BERLIN - Germany pledged 25 million euros in aid to Zimbabwe on Monday and Chancellor Angela Merkel said Berlin could provide more support if the poverty-stricken country undertakes more democratic reforms.
Zimbabwe's prime minister, Morgan Tsvangirai, has been touring Europe and the United States to try to convince donor countries that his fragile unity government can rescue the southern African country from economic and political chaos.
Germany's development minister, Heidemarie Wieczorek-Zeul, said Berlin would contribute 20 million euros to a World Bank fund focused on promoting democracy in Zimbabwe, and another 5 million euros for manure and seed.
Germany now mainly provides humanitarian aid to Zimbabwe. Merkel said she was ready to provide more comprehensive help if the unity government set about creating a constitution, undertaking land reform and establishing new state authorities.
Germany could help with these democratic reforms, she added.
My expectation is that every success in the building of democratic structures could potentially lead to more help. But this need not be financial help. It could also be advice, Merkel told reporters after meeting Tsvangirai in Berlin.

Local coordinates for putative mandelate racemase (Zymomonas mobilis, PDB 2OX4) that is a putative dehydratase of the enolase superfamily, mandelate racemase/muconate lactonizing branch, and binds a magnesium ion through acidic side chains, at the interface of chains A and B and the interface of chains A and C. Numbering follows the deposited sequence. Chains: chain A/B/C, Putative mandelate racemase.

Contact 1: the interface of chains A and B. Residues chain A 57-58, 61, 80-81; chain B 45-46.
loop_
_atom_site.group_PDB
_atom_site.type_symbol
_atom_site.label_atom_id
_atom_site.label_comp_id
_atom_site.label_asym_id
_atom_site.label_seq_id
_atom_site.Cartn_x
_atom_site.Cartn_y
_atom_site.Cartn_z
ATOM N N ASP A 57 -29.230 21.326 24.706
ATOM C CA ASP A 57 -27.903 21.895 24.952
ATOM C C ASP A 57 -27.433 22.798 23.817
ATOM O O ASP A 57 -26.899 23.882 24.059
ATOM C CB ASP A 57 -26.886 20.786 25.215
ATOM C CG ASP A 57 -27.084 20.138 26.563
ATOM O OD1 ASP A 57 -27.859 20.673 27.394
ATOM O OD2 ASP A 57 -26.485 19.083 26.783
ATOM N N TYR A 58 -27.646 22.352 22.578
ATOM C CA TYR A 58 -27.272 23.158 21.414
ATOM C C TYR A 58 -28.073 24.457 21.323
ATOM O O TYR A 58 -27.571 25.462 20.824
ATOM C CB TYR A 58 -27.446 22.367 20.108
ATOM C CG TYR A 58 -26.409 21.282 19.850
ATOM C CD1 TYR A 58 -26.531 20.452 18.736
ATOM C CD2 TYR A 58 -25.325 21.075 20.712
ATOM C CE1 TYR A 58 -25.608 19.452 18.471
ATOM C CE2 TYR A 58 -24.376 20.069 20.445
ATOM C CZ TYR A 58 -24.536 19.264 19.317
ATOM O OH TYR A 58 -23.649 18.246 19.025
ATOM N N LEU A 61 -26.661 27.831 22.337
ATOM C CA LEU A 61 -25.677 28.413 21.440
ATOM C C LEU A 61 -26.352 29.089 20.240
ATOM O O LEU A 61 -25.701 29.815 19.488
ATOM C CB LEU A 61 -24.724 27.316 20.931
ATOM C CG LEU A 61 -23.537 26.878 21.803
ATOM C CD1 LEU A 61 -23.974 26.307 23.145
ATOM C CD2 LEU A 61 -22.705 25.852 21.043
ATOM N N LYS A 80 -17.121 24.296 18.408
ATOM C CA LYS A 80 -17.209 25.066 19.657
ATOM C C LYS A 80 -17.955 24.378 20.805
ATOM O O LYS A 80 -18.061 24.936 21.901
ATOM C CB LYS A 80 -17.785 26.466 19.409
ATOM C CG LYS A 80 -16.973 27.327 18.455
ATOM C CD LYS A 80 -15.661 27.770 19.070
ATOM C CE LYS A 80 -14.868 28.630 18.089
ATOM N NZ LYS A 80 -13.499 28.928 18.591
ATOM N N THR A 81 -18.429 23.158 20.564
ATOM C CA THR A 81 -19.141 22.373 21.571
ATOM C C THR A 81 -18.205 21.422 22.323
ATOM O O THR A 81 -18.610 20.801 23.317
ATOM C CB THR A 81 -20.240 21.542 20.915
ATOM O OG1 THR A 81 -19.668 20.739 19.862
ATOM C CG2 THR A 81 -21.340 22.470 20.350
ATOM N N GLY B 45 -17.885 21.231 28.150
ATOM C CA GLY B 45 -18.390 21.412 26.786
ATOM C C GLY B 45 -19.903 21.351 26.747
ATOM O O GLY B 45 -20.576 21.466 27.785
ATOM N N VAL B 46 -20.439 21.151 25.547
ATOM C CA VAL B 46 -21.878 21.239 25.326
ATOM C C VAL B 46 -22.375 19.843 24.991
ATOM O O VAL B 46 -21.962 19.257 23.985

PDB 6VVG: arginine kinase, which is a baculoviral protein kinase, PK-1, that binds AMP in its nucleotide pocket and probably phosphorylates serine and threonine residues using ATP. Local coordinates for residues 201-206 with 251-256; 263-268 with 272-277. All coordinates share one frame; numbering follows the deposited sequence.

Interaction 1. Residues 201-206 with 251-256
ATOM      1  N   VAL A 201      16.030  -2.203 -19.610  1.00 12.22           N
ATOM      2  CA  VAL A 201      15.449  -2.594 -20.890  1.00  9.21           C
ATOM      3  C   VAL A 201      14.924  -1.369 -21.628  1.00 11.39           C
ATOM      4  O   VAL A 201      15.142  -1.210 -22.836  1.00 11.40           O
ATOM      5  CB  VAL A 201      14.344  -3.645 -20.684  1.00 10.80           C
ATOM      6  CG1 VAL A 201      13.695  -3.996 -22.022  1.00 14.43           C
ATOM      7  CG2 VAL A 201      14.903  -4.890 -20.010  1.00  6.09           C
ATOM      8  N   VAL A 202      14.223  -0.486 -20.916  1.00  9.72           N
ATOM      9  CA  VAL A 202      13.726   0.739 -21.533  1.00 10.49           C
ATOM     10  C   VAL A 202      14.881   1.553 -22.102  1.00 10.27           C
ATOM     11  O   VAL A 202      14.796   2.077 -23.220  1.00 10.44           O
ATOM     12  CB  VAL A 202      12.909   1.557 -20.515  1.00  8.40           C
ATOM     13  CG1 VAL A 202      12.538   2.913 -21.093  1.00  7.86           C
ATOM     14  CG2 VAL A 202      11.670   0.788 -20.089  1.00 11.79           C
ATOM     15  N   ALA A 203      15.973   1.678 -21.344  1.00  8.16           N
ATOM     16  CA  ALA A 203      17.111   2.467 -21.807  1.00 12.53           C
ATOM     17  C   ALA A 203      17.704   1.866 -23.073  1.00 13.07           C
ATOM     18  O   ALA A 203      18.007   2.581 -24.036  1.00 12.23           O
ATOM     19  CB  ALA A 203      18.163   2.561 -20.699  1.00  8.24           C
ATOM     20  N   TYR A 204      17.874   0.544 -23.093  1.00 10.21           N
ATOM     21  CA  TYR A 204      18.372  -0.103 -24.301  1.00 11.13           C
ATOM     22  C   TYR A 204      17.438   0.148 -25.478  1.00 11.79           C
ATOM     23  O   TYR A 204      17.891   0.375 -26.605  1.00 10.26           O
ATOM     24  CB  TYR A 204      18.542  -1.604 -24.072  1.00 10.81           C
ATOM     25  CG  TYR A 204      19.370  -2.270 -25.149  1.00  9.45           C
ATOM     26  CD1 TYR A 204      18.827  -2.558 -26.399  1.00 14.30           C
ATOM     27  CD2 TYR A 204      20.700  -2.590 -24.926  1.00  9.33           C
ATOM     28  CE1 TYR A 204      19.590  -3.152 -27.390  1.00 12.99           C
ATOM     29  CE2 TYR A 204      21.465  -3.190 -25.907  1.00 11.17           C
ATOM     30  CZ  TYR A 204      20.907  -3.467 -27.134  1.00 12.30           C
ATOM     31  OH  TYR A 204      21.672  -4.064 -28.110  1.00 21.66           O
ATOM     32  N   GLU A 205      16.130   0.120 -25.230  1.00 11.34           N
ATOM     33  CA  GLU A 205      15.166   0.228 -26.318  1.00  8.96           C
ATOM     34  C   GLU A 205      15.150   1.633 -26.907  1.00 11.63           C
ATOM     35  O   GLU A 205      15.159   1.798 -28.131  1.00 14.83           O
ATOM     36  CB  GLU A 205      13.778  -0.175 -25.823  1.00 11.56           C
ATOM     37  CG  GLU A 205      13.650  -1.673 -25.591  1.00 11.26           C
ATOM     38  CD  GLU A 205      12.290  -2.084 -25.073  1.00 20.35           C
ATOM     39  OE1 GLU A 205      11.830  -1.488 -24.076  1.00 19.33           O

Western aid is only beginning to trickle into Zimbabwe -- and all of it is bypassing the unity government of Tsvangirai and President Robert Mugabe.
U.S. President Barack Obama on Friday promised $73 million in new aid that a White House official said would go towards fighting HIV-AIDS and promoting good governance in the southern African nation. Significantly, the money will not go to the government but will be channelled through aid agencies.
Merkel said she could envisage Germany providing similar aid, targeted at equipping schools and hospitals.
Tsvangirai said Zimbabwe needs credit to revive its economy.
We have already made a number of strides forward. I ask that that be noted, he said, pointing to the re-opening of schools and hospitals and some success in reining in inflation.
We need bridge loans now to rebuild our economy, he added.
Zimbabwe's unity government was formed by Mugabe and Tsvangirai in February but their power-sharing deal has not been fully implemented.
Tsvangirai's Movement for Democratic Change (MDC) has long accused Mugabe's ZANU-PF of using out violence to further its political aims, charges it denies. Arrests of MDC activists have strained the new government.
Western donors have said aid will only flow when a democracy is created and economic reforms are implemented.